Written by Samantha Proctor
Summer has hit us, friends! If you’re lucky, you get to take some time off, hang out at the beach or by the pool, and what’s better than laying in the sun with a good book*? Also, if the kids get a summer reading list, you should too! Check out a few of our summer favorites for this year!
The Language of Letting Go, Melanie Beattie – Melody Beattie, the bestselling author of “Codependent No More” and “Beyond Codependency,” has now created Hazelden’s first meditation book for codependents. Here are reflections that nurture spiritual and emotional health, serenity, and recovery. Focusing on self-esteem and acceptance, and written in the direct, unsentimental style of Beattie’s bestsellers, these daily meditations give voice to the thoughts and feelings common to men and women in recovery. They encourage fruitful reflection on problem-solving, self-awareness, sexuality, intimacy, detachment, attachment, acceptance, feelings, relationships, spirituality, and more.
This is Where I Leave You, Jonathan Tropper – A riotously funny, emotionally raw New York Times bestselling novel about love, marriage, divorce, family, and the ties that bind—whether we like it or not.The death of Judd Foxman’s father marks the first time that the entire Foxman clan has congregated in years. There is, however, one conspicuous absence: Judd’s wife, Jen, whose affair with his radio- shock-jock boss has recently become painfully public. Simultaneously mourning the demise of his father and his marriage, Judd joins his dysfunctional family as they reluctantly sit shiva and spend seven days and nights under the same roof. The week quickly spins out of control as long standing grudges resurface, secrets are revealed and old passions are reawakened. Then Jen delivers the clincher: she’s pregnant…
Dare to Lead, Brene Brown – Four-time #1 New York Times bestselling author Brené Brown has spent the past two decades studying the emotions and experiences that give meaning to our lives, and the past seven years working with transformative leaders and teams spanning the globe. She found that leaders in organizations ranging from small entrepreneurial startups and family-owned businesses to nonprofits, civic organizations, and Fortune 50 companies all ask the same question: How do you cultivate braver, more daring leaders, and how do you embed the value of courage in your culture? In this new book, Brown uses research, stories, and examples to answer these questions in the no-BS style that millions of readers have come to expect and love.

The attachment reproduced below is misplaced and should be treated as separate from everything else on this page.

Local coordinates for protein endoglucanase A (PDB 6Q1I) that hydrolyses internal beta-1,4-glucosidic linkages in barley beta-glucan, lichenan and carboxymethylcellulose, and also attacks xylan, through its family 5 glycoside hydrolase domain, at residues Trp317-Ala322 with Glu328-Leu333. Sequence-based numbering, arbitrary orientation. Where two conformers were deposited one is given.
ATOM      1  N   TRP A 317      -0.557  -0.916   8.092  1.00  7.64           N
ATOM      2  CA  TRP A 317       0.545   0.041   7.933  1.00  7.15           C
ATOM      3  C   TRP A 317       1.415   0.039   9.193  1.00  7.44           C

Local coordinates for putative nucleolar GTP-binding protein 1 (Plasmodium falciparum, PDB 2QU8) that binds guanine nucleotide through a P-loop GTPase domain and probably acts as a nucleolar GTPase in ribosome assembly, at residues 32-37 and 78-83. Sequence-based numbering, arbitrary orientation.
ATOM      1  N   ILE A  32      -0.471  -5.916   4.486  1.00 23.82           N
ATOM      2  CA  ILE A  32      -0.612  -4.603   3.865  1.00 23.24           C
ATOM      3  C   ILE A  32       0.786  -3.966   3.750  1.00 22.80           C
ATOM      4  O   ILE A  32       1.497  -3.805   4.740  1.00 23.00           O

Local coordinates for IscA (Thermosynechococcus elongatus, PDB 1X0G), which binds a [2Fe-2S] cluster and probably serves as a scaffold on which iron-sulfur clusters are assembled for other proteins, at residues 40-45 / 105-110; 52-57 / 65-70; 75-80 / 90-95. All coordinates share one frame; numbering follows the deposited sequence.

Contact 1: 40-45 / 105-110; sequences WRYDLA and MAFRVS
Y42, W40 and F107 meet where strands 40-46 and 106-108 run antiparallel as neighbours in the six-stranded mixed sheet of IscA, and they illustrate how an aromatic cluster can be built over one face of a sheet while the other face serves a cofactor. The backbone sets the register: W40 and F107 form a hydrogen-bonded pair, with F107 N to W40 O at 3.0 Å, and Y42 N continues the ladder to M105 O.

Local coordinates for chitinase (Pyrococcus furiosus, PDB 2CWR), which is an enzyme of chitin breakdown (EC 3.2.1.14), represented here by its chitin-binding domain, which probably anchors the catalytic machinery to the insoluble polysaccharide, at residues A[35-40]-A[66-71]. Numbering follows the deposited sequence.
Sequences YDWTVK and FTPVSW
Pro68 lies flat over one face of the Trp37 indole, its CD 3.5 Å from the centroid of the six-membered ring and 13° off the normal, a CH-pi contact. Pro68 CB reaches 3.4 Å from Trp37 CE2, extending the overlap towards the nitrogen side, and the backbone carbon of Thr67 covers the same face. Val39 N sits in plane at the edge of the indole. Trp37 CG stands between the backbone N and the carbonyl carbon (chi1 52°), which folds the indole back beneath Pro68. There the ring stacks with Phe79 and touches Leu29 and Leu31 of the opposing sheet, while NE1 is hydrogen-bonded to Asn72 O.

Community, The Structure of Belonging, Peter Block – As a response to the increasing violence in our culture, the widening ideological divides, and the growing gap in economic well-being, there is greater awareness that a deeper sense of community is desperately needed. But even as we acknowledge the need to build community, the dominant on-the-ground practices about how to engage people, civically and organizationally, remain essentially unchanged. We still believe community is built with better messaging, more persuasion, and social events for people to get to know each other better. All of which is naïve. In this new edition, Block draws on a decade of putting these ideas into practice to emphasize what has worked and extract those thoughts that were nice but had no durability. He explores how technology, instead of bringing us together, has driven us into more isolation. New examples show that community building can be a more powerful way to address social problems than more traditional policies and programs. And encouragingly, Block insists this is really simple, once we decide it is essential. He offers a way of thinking that creates an opening for authentic communities to exist and details what each of us can do to make that happen.
Midnight in Chernobyl, Adam Higgenbotham – Drawing on hundreds of hours of interviews conducted over the course of more than ten years, as well as letters, unpublished memoirs, and documents from recently-declassified archives, Adam Higginbotham has written a harrowing and compelling narrative which brings the disaster to life through the eyes of the men and women who witnessed it firsthand. The result is a masterful nonfiction thriller, and the definitive account of an event that changed history: a story that is more complex, more human, and more terrifying than the Soviet myth. Midnight in Chernobyl is an indelible portrait of one of the great disasters of the twentieth century, of human resilience and ingenuity, and the lessons learned when mankind seeks to bend the natural world to his will – lessons which, in the face of climate change and other threats, remain not just vital but necessary.
Where the Crawdads Sing, Delia Owens – For years, rumors of the “Marsh Girl” have haunted Barkley Cove, a quiet town on the North Carolina coast. So in late 1969, when handsome Chase Andrews is found dead, the locals immediately suspect Kya Clark, the so-called Marsh Girl. But Kya is not what they say. Sensitive and intelligent, she has survived for years alone in the marsh that she calls home, finding friends in the gulls and lessons in the sand. Then the time comes when she yearns to be touched and loved. When two young men from town become intrigued by her wild beauty, Kya opens herself to a new life—until the unthinkable happens. Perfect for fans of Barbara Kingsolver and Karen Russell, Where the Crawdads Sing is at once an exquisite ode to the natural world, a heartbreaking coming-of-age story, and a surprising tale of possible murder. Owens reminds us that we are forever shaped by the children we once were, and that we are all subject to the beautiful and violent secrets that nature keeps.
*All synopsis information was collected from Barnes and Noble.